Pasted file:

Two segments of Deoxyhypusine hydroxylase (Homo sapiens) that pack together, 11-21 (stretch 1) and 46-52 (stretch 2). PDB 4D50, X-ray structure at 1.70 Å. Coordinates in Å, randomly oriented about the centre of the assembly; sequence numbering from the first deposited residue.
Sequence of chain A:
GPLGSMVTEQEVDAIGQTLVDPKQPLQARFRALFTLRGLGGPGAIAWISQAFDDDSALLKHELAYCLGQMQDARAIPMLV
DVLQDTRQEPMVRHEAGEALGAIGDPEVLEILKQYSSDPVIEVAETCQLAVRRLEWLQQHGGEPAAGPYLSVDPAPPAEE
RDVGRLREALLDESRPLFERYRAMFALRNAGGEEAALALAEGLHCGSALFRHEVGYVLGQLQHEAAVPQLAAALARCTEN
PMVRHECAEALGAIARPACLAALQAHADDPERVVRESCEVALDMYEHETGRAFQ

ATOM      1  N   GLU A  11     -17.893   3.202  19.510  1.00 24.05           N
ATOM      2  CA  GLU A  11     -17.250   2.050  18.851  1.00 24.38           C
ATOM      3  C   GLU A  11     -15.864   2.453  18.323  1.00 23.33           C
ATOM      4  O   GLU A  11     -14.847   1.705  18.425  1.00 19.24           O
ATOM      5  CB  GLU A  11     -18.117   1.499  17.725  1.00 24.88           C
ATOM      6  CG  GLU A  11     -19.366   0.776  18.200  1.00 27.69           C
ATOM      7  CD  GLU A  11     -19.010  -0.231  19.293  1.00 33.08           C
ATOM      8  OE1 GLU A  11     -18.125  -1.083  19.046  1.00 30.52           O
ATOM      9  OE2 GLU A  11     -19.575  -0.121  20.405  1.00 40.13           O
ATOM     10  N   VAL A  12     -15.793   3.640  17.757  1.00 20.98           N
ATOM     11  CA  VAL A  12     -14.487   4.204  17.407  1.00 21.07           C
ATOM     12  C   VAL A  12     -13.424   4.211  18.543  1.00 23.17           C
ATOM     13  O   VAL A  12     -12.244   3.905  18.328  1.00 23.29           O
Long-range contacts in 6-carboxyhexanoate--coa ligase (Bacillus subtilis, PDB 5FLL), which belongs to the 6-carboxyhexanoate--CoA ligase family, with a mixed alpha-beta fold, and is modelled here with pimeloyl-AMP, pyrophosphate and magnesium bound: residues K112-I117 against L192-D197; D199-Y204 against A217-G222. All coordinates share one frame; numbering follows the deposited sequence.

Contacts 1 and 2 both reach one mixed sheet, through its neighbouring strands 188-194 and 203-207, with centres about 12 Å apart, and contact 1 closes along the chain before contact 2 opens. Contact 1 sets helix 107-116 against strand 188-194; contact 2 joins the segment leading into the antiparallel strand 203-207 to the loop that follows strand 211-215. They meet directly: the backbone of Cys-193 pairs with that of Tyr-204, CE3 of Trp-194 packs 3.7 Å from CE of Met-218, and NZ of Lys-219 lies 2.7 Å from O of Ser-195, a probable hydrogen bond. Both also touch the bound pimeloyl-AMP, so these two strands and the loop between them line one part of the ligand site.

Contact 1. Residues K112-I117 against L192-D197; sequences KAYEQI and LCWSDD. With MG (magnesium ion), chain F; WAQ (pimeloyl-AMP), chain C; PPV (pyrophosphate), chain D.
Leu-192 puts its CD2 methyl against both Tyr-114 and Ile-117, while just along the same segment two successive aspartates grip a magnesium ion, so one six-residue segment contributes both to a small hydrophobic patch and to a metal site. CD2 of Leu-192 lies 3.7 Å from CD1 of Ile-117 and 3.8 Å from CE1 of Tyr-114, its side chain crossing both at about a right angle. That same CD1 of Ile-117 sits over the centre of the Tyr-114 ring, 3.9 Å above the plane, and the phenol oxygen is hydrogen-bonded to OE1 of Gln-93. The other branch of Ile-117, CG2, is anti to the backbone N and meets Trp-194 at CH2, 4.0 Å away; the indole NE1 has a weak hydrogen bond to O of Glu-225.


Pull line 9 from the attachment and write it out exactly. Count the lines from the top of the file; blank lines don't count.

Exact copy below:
ATOM      3  C   GLU A  11     -15.864   2.453  18.323  1.00 23.33           C